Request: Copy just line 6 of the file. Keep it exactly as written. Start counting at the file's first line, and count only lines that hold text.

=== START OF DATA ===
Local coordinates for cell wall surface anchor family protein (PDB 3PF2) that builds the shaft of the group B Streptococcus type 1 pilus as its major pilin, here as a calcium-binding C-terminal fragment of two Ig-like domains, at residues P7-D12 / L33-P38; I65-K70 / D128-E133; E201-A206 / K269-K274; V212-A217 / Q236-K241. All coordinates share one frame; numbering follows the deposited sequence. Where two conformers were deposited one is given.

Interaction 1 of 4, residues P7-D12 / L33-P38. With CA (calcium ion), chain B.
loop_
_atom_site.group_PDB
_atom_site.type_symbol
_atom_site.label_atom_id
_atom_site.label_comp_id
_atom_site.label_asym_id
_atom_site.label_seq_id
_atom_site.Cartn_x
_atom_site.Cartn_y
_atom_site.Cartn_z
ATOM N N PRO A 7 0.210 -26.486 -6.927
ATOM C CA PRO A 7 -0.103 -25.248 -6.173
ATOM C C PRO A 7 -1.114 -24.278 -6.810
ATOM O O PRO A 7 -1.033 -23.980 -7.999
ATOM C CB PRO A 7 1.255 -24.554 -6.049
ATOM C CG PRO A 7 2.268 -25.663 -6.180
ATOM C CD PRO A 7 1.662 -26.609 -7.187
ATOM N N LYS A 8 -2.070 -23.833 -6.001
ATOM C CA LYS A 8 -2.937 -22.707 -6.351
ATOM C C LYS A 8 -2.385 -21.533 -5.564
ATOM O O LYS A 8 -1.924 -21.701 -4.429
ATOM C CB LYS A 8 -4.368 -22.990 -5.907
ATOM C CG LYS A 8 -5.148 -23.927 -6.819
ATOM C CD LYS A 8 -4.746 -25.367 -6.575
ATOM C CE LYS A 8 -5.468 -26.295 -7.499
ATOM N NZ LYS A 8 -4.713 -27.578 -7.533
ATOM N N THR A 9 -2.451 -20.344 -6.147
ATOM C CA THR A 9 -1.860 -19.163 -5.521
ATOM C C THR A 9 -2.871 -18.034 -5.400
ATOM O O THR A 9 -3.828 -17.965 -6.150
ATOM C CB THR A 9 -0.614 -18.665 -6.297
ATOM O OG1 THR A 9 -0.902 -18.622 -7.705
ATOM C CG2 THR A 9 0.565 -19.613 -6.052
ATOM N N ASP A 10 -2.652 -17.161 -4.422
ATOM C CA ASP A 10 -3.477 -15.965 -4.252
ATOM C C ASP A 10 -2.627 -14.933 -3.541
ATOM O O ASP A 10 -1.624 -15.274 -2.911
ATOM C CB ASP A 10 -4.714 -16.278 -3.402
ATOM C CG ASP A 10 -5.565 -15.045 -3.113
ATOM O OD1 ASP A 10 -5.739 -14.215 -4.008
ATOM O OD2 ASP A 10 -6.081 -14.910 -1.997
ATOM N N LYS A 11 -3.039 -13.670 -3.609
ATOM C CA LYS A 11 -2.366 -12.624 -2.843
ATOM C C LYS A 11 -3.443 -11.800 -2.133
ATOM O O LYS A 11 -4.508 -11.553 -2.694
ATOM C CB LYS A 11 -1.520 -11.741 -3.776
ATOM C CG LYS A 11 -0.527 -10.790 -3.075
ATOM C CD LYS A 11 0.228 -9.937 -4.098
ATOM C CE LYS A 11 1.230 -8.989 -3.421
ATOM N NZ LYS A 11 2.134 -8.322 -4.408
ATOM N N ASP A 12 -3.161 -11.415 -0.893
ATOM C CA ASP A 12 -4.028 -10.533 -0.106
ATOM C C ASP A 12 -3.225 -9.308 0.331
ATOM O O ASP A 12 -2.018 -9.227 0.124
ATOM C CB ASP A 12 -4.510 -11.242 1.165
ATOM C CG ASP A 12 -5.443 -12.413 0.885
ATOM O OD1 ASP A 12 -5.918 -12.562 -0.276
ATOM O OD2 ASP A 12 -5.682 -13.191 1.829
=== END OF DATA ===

_atom_site.label_atom_id